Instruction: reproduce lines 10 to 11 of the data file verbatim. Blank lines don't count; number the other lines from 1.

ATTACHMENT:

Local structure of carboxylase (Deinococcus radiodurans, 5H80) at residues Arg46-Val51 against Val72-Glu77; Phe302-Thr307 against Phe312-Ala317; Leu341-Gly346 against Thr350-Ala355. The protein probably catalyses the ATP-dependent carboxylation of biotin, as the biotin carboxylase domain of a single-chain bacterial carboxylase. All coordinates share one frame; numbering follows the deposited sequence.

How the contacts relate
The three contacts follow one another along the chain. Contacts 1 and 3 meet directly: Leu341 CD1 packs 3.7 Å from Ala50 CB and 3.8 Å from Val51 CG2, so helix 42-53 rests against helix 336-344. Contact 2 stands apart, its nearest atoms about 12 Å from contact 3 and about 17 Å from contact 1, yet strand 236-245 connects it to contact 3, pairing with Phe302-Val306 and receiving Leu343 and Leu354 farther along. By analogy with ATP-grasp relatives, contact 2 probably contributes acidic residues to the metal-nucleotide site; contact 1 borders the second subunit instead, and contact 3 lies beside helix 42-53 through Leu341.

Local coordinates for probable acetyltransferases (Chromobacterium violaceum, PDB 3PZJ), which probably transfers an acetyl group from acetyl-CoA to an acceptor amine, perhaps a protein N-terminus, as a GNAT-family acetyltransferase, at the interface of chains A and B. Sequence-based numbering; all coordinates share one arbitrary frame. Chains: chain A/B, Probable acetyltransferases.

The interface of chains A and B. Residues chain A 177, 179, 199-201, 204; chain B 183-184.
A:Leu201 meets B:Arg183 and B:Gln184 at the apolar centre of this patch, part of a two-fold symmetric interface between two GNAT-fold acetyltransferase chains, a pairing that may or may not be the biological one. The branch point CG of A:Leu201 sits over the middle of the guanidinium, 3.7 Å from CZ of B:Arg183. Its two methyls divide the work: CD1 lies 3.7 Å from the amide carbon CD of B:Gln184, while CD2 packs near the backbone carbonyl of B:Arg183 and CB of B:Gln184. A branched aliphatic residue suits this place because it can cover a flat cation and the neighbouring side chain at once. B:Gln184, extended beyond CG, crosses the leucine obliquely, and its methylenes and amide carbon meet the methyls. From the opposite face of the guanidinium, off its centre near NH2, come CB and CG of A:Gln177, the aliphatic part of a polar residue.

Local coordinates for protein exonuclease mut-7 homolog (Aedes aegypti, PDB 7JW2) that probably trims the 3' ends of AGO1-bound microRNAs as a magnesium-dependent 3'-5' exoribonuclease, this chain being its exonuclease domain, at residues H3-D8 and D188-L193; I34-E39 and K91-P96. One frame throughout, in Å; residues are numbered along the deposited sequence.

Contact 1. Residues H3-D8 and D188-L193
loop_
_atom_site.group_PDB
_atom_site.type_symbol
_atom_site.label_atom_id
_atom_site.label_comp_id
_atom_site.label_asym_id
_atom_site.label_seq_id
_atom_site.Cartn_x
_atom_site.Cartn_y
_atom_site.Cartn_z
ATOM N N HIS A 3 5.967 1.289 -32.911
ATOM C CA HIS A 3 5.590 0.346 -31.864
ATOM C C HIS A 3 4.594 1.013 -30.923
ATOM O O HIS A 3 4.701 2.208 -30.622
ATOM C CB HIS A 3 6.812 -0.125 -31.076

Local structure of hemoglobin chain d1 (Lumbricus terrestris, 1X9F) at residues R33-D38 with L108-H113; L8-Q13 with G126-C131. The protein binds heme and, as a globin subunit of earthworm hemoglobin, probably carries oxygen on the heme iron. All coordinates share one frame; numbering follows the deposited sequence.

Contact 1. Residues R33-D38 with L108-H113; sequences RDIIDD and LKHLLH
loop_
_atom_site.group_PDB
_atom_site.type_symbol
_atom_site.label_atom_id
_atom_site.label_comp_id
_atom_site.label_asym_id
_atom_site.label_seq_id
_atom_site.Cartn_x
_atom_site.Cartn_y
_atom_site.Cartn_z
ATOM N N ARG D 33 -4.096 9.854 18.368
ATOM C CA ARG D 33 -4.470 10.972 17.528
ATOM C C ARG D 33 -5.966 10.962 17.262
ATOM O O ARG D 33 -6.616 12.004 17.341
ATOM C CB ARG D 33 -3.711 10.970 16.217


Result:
_atom_site.group_PDB
_atom_site.type_symbol